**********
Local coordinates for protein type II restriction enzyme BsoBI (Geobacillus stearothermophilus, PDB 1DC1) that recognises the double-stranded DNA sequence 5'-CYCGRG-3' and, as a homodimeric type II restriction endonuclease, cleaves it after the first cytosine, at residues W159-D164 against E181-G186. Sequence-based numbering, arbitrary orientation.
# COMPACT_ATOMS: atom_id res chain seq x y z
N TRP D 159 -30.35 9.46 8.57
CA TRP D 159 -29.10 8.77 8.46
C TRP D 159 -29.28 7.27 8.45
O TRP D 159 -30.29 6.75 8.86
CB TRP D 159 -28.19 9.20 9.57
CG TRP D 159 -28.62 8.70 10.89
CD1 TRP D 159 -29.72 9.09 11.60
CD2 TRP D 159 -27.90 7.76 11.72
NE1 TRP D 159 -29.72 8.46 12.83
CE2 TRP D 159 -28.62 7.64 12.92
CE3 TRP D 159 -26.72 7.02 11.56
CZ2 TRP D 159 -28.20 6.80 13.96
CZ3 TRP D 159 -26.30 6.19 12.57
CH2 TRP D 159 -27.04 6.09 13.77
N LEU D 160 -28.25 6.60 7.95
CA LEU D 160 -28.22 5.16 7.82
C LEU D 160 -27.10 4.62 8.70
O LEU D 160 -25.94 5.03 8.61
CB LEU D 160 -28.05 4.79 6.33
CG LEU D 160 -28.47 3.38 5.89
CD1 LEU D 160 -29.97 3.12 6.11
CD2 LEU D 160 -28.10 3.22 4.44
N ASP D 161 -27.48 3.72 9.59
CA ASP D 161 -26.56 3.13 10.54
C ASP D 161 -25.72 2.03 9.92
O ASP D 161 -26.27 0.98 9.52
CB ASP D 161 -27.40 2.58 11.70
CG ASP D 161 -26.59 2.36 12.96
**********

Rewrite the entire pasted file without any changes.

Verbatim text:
Local coordinates for protein type II restriction enzyme BsoBI (Geobacillus stearothermophilus, PDB 1DC1) that recognises the double-stranded DNA sequence 5'-CYCGRG-3' and, as a homodimeric type II restriction endonuclease, cleaves it after the first cytosine, at residues W159-D164 against E181-G186. Sequence-based numbering, arbitrary orientation.
# COMPACT_ATOMS: atom_id res chain seq x y z
N TRP D 159 -30.35 9.46 8.57
CA TRP D 159 -29.10 8.77 8.46
C TRP D 159 -29.28 7.27 8.45
O TRP D 159 -30.29 6.75 8.86
CB TRP D 159 -28.19 9.20 9.57
CG TRP D 159 -28.62 8.70 10.89
CD1 TRP D 159 -29.72 9.09 11.60
CD2 TRP D 159 -27.90 7.76 11.72
NE1 TRP D 159 -29.72 8.46 12.83
CE2 TRP D 159 -28.62 7.64 12.92
CE3 TRP D 159 -26.72 7.02 11.56
CZ2 TRP D 159 -28.20 6.80 13.96
CZ3 TRP D 159 -26.30 6.19 12.57
CH2 TRP D 159 -27.04 6.09 13.77
N LEU D 160 -28.25 6.60 7.95
CA LEU D 160 -28.22 5.16 7.82
C LEU D 160 -27.10 4.62 8.70
O LEU D 160 -25.94 5.03 8.61
CB LEU D 160 -28.05 4.79 6.33
CG LEU D 160 -28.47 3.38 5.89
CD1 LEU D 160 -29.97 3.12 6.11
CD2 LEU D 160 -28.10 3.22 4.44
N ASP D 161 -27.48 3.72 9.59
CA ASP D 161 -26.56 3.13 10.54
C ASP D 161 -25.72 2.03 9.92
O ASP D 161 -26.27 0.98 9.52
CB ASP D 161 -27.40 2.58 11.70
CG ASP D 161 -26.59 2.36 12.96